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- South Carolina ends Quinnipiac’s tournament run in Sweet 16
- Quinnipiac acrobatics and tumbling dominates Glenville State
- Quinnipiac women’s basketball takes on South Carolina in Sweet 16
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- Quinnipiac women’s basketball advances to Sweet 16
- Harvard ends Quinnipiac men’s ice hockey season in Lake Placid
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- Multicultural Suite to open in Student Center
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QU STAND protests genocide in Darfur
“What did you do when 400,000 people died in Darfur?” read one of the many signs held by students in the quad last Wednesday in an attempt to raise awareness of genocide. The peaceful demonstration was organized by QU STAND, a student anti-genocide group that became an official Quinnipiac organization two weeks ago.
Luis D’Agostino, the founding member of QU STAND, said the purpose of the demonstration was to “change the mindsets of the students.” He wants the attitude of the Quinnipiac community to become more empathetic toward the genocide in Darfur, Sudan.
Among the group of approximately 20 demonstrators was Kelly Hyland, a freshman communications major. She described the event as “loitering with intent.”
The demonstrators got the attention of students by chanting slogans like “80 times the number of Quinnipiac students have already died!” and by holding colorful signs from 10 a.m. to 3 p.m. Other signs read, “Darfur needs you,” “STAND up 4 Darfur,” and at least one promoted the group’s Web site, www.QUSTAND.org. Members also handed out flyers with information on how to donate to the organization, participate in its events and find information about the genocide in Darfur. Students came and went as their schedules allowed; they wore homemade “QU STAND” T-shirts designed and made by group members themselves.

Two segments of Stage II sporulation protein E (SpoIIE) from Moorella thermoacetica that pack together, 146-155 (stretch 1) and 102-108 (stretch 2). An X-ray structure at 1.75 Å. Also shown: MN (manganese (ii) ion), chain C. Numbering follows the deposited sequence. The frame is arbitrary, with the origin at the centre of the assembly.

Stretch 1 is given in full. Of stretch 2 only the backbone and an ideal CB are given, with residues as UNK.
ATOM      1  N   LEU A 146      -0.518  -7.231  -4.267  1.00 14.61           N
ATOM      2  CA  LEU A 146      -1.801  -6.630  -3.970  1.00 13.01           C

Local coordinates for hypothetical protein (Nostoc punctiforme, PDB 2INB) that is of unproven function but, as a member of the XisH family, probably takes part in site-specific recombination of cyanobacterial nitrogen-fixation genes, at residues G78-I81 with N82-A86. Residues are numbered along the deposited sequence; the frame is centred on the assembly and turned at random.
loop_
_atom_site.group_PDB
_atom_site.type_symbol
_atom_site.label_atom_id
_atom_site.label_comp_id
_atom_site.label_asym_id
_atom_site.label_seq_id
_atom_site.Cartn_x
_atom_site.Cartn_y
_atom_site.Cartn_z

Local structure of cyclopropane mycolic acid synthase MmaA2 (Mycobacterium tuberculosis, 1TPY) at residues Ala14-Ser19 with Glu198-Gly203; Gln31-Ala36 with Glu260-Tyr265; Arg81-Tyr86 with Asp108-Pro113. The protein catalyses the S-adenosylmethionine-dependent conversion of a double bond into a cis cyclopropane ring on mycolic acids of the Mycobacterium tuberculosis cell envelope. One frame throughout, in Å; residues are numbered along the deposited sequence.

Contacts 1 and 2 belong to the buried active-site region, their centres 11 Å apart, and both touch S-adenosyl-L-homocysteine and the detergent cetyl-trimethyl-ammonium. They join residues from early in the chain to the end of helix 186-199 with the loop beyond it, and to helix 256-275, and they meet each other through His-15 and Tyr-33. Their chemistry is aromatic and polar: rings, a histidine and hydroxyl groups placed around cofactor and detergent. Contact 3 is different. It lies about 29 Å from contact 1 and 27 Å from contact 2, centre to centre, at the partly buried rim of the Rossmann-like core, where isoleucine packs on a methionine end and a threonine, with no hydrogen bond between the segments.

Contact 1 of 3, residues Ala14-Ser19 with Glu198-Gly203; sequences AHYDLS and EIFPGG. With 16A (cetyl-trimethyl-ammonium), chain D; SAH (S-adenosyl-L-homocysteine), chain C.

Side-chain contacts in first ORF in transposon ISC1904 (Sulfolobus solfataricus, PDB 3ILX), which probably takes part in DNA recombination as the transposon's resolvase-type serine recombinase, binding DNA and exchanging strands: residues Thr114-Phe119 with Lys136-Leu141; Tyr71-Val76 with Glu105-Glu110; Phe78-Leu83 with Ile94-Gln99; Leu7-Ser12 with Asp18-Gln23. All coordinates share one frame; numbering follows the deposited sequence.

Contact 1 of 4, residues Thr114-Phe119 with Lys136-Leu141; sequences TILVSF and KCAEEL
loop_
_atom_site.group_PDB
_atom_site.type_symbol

Observers said the demonstration was a great idea to promote a worthy cause. Stephanie Reich, a senior nursing major, said she thought the group was taking a “good initiative” toward promoting themselves and the cause. Because of the demonstration, she said she is considering joining the group.
Meghan Driscoll, a freshman media studies major who observed the demonstration, said she thinks the group is achieving its goal. “It definitely put the issue in peoples’ minds. . It’s a good organization with a very good mission because not a lot of organizations at Quinnipiac have a deep meaning.”
Not all bystanders were open to the chanting. “I think it was a little over-the-top,” said Jodie Nolte, a freshman business major. “I appreciate the effort they made, but I think they could have gone about it in a way that was less disturbing to the people walking by.”
Earlier this semester, QU STAND distributed pamphlets to the dormitories and tied balloons to lampposts earlier this semester. The group, which accepted donations during Wednesday’s demonstration, has already received $1,000. It hopes to get between $2,000 and $3,000 by the end of the semester. Forty percent of the proceeds will go directly to the Darfur cause and 60 percent will go toward future events, D’Agostino said.
These aren’t the only high hopes QU STAND members have for the new group. “We want to see the school give us recognition in the sense that they let us do big advocacy events. I wish they’d let us have a big concert in the middle of the quad,” D’Agostino said. “We want to get other organizations involved. We want people to STAND for anything.”
Members are looking optimistically into the future. Alysis Richardson, a senior journalism major, hopes to continue raising awareness on campus.
“We want to draw in large audiences with fun events that people will come to. It’s so hard to get Quinnipiac students to attend educational events about our world,” she said. “Just yesterday, I attended the lecture on AIDS awareness sponsored by S[tudents] A[against] D[estructive] D[ecisions] and the small turnout was discouraging. Hopefully we can use creative ideas to educate students and spark some interest in important issues.”
Other activities being considered by QU STAND include benefit concerts, guest speakers and a slip-and-slide event. “There are no limits to this organization,” D’Agostino said.